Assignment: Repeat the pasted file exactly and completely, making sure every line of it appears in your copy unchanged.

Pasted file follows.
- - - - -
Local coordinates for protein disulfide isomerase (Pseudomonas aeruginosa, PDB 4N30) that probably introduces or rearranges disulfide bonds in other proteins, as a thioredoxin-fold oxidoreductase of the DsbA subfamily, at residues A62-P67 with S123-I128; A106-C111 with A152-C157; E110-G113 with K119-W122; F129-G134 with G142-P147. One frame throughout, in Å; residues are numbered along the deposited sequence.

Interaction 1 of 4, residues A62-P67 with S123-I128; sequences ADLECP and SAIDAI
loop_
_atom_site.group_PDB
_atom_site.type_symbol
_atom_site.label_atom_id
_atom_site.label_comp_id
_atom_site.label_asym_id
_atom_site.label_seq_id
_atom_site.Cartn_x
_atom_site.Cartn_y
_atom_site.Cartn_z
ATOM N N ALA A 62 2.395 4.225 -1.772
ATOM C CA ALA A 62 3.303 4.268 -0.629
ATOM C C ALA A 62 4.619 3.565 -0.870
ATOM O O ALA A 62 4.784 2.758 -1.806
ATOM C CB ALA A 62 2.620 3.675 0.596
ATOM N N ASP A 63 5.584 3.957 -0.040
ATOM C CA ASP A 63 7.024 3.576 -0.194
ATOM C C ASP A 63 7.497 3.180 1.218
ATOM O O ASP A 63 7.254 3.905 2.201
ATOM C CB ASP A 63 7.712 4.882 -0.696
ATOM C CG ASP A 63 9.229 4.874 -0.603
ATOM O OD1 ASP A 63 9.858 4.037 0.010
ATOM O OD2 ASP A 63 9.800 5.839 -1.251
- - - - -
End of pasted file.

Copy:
Local coordinates for protein disulfide isomerase (Pseudomonas aeruginosa, PDB 4N30) that probably introduces or rearranges disulfide bonds in other proteins, as a thioredoxin-fold oxidoreductase of the DsbA subfamily, at residues A62-P67 with S123-I128; A106-C111 with A152-C157; E110-G113 with K119-W122; F129-G134 with G142-P147. One frame throughout, in Å; residues are numbered along the deposited sequence.

Interaction 1 of 4, residues A62-P67 with S123-I128; sequences ADLECP and SAIDAI
loop_
_atom_site.group_PDB
_atom_site.type_symbol
_atom_site.label_atom_id
_atom_site.label_comp_id
_atom_site.label_asym_id
_atom_site.label_seq_id
_atom_site.Cartn_x
_atom_site.Cartn_y
_atom_site.Cartn_z
ATOM N N ALA A 62 2.395 4.225 -1.772
ATOM C CA ALA A 62 3.303 4.268 -0.629
ATOM C C ALA A 62 4.619 3.565 -0.870
ATOM O O ALA A 62 4.784 2.758 -1.806
ATOM C CB ALA A 62 2.620 3.675 0.596
ATOM N N ASP A 63 5.584 3.957 -0.040
ATOM C CA ASP A 63 7.024 3.576 -0.194
ATOM C C ASP A 63 7.497 3.180 1.218
ATOM O O ASP A 63 7.254 3.905 2.201
ATOM C CB ASP A 63 7.712 4.882 -0.696
ATOM C CG ASP A 63 9.229 4.874 -0.603
ATOM O OD1 ASP A 63 9.858 4.037 0.010
ATOM O OD2 ASP A 63 9.800 5.839 -1.251